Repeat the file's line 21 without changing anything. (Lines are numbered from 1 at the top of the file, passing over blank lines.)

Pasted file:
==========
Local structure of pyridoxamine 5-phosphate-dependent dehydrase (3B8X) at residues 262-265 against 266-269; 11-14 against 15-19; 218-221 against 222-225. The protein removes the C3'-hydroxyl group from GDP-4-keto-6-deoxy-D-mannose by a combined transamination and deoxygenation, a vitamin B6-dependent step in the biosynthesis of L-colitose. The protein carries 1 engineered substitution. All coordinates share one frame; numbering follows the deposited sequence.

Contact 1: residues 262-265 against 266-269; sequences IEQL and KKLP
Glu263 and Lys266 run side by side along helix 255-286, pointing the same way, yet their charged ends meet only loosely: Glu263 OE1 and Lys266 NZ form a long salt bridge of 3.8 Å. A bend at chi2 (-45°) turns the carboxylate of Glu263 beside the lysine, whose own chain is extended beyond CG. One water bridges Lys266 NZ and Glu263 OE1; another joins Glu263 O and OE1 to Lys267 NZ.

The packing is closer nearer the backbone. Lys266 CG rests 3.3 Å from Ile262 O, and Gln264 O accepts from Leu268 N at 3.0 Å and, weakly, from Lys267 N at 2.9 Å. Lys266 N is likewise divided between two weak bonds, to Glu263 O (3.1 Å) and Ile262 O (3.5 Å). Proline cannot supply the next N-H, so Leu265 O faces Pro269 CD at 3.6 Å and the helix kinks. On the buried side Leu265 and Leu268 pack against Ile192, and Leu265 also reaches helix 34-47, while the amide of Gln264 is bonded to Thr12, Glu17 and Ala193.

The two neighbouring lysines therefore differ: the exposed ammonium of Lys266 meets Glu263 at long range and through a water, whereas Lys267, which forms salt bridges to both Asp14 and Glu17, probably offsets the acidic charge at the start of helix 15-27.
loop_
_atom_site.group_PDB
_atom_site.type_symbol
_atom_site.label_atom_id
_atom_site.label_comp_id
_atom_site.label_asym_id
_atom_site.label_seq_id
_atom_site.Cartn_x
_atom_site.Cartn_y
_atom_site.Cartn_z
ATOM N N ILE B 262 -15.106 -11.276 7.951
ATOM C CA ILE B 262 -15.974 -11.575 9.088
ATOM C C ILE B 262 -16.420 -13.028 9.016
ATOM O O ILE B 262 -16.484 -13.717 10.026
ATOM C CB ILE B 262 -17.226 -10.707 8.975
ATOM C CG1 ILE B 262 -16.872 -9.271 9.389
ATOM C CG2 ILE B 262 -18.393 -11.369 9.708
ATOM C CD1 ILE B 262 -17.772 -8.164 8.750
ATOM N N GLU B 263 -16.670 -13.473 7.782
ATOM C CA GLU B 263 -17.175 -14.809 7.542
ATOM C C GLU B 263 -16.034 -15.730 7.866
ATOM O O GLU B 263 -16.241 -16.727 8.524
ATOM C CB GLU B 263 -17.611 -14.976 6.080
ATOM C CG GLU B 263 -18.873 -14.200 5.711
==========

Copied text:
ATOM C CG1 ILE B 262 -16.872 -9.271 9.389